Where does money come from?
I can’t think of a more important or confusing question. When we run short of something in our daily lives we normally do something about it. Whether we are short of carrots, cars, computers or crayons we don’t have to think too hard about what to do. We go to the dealer, supermarket or art supply shop and get what we need.
The truth is that in this age of plenty we rarely run short of anything. We might lack one of these items as individuals. Not everyone has a car or computer. However, society rarely if ever runs out of anything. Our supermarkets are always stocked with food. A variety of stores provide just about anything we need. The one thing we are short of, as a society, is money. So why don’t we figure out where it comes from and do something about it?
Does that seem a strange quest to you? It is one I began on ten years ago when working as an information analyst for Australia’s leading general insurer. Twenty two floors up, on the corner of King and George Street in Sydney, there were capable people around me; people who should have been able to help. This was the management reporting floor and every desk had an accountant, auditor, actuary and analyst sitting behind it. I started asking, “Where does money come from?”
Some said the mint. This explains the coins and notes in our pockets but that’s only a very small percentage of money in circulation. Where does the rest come from? Anyway, I wanted to understand the process that triggers the printing presses. Who decides and on what authority to mint money?
You can’t just decide it’s a good idea and get on with it. I had an auntie some years ago who decided she’d solve her own shortage of money problems by making some. Sadly, authorities frowned upon this activity and she had some time in gaol to reflect on more appropriate ways to express her entrepreneurial zeal.
Some of these money experts burbled about the gold standard. Others pointed to taxes. A few raised a vague notion of a Reserve Bank and borrowing. The results of my enquiries were both disappointing and strange. How could we not understand the origins of money?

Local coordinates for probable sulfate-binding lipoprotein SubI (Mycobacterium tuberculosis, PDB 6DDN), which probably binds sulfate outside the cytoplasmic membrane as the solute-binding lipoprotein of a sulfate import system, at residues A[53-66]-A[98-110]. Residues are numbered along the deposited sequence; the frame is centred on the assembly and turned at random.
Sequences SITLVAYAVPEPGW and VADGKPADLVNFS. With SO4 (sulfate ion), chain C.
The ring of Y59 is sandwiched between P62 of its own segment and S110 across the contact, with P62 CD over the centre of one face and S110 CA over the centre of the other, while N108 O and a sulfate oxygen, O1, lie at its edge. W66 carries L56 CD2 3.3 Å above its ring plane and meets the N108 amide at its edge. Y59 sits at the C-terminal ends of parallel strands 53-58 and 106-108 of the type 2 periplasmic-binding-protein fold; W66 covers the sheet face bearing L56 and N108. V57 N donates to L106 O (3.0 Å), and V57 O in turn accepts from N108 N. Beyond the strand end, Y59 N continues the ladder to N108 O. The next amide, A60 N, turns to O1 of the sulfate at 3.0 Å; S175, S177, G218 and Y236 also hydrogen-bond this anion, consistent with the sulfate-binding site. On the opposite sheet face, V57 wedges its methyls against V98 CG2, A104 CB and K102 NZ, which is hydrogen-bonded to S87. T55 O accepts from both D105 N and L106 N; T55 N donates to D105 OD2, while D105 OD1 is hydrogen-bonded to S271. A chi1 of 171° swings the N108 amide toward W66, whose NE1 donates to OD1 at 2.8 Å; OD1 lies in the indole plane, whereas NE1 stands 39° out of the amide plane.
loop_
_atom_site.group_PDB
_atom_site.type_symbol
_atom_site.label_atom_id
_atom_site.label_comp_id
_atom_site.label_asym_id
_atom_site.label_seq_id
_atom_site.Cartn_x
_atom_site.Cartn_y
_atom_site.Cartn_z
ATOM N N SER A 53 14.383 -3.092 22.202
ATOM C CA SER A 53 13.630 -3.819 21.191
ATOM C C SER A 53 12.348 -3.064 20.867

The Barter Story
This mystery isn’t helped by the master narrative surrounding money: The Barter Story. I am sure you have heard it many times before. It runs something like this; a farmer had a chicken and a cobbler had a pair of boots. The farmer wanted the boots but the cobbler didn’t want the chicken despite it being a good one. Similar problems forced people to gather an inventory of items in the hope of making a felicitous exchange. Described as a “coincidence of wants”, this process was obviously too cumbersome for everyday use. The solution was obvious. Someone decided to invent money.
Yet, there remains a problem. Picky anthropologists have been trying to explain to economists for over one hundred years that they can’t find a society that works that way. You can’t find that barter story in history. Where barter appeared it was upon the breakdown of traditional society or in trade with enemies and strangers. There was often an elaborate system of ritual that surrounds the process when barter appeared. Without such ritual there was always the threat of force, the dispensing with niceties and taking what you wanted.
This is not a concern we normally face with friends and neighbours. And we don’t normally barter with them. Come to my Mum’s place and admire a figurine and she is likely to give it to you. This may create an obligation on you to return the favour somewhere in the future. Friendships and stronger social relations build on interactions like this.